In the November elections, Republicans won control of the U.S. Senate and won a slew of political offices across the country. They also were winners in SpareFoot’s recent survey about clutter in America.
In the survey, American adults were asked whether they think their house or apartment is cluttered. In all, 27 percent indicated their home is “very” or “somewhat” cluttered.
Digging deeper into the data, we found that just 22 percent of Americans who identified themselves as Republicans fell into the “very” or “somewhat” category for household clutter. Democrats came in at 27 percent, while independents were at the top of the heap (30 percent).
Why do we seemingly have a clutter divide in America, with Republicans on one side of the aisle and Democrats and independents on the other?
Leslie Jacobs, a professional organizer in New Britain, CT, said she’s had Republican, Democratic and independent clients, so she thinks clutter is nonpartisan. However, Jacobs said that as both a professional organizer and as a guest at political fundraisers in people’s homes, she’s noticed that Republicans are, indeed, less cluttered than Democrats and independents. From her perspective, Democrats lean toward being sentimental about hanging on to keepsakes, such as treasured books, while independents tend to collect lots of paper.
Three Distinct Viewpoints
Seana Turner, a professional organizer in Darien, CT, said it’s tough to pin down why Republicans might be less cluttered than Democrats and independents. However, she thinks it could be connected to differences in how they view the government’s role in their lives.
Are Republicans or Democrats more cluttered? It’s debatable.
Generally, she said, Republicans put their faith in a free-market economy as a pillar of financial success and might be more willing to let go of household belongings “because they believe they have the power to earn the money needed to replace it, should the need arise.”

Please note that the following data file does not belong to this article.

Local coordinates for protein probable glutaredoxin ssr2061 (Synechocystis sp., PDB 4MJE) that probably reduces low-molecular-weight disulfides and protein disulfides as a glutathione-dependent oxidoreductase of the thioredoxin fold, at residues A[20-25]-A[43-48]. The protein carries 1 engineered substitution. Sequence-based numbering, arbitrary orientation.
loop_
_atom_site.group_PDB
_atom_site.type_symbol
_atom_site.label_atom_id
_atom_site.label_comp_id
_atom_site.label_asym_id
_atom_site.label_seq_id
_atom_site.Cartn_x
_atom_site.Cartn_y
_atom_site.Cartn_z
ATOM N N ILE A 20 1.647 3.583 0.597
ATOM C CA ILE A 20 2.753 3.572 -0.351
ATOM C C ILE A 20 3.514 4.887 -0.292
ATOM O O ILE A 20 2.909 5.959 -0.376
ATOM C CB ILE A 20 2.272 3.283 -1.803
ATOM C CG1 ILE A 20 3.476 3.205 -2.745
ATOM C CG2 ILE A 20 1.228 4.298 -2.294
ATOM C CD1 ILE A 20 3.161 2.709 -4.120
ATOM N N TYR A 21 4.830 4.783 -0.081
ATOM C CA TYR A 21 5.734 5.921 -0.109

Meanwhile, Democrats, who historically have put stock in the government’s ability to solve economic problems, might hold onto household belongings “because their financial status is linked to an entity that is subject to public and political will and, therefore, beyond their control,” Turner said.
As for independents, they’re perceived as careful decision-makers, a trait that could be a barrier to shedding household clutter, she said. “The more we think about the pros and cons of getting rid of an item, the more difficult it may be to let go of an item—almost a paralysis of overthinking,” Turner said.
Everyone Has ‘Affluenza’
Stacey Agin Murray, a professional organizer in Fair Lawn, NJ, said that although there’s a gap in the survey between Republicans and independents, it’s not a large enough gap to vote one way or the other on the issue of who’s the most cluttered group.
“I think many people in the U.S., regardless of their political affiliation, have been affected by ‘affluenza’ and the need for more, which has gotten them a cluttered household,” Murray said. “Then there are people who can’t find their sample ballot or their car keys, so they can’t get out and vote.”
For this survey, telephone interviews were conducted with a nationally representative sample of 1,003 adults living in the continental U.S. Telephone interviews were done by landline (502) and cellphone (501, including 280 without a landline phone). Princeton Survey Research Associates International (PSRAI) conducted the survey. Interviews were done in English and Spanish by Princeton Data Source from Oct. 9-12, 2014. Statistical results are weighted to correct known demographic discrepancies. The margin of sampling error for the complete set of weighted data is plus or minus 3.5 percentage points.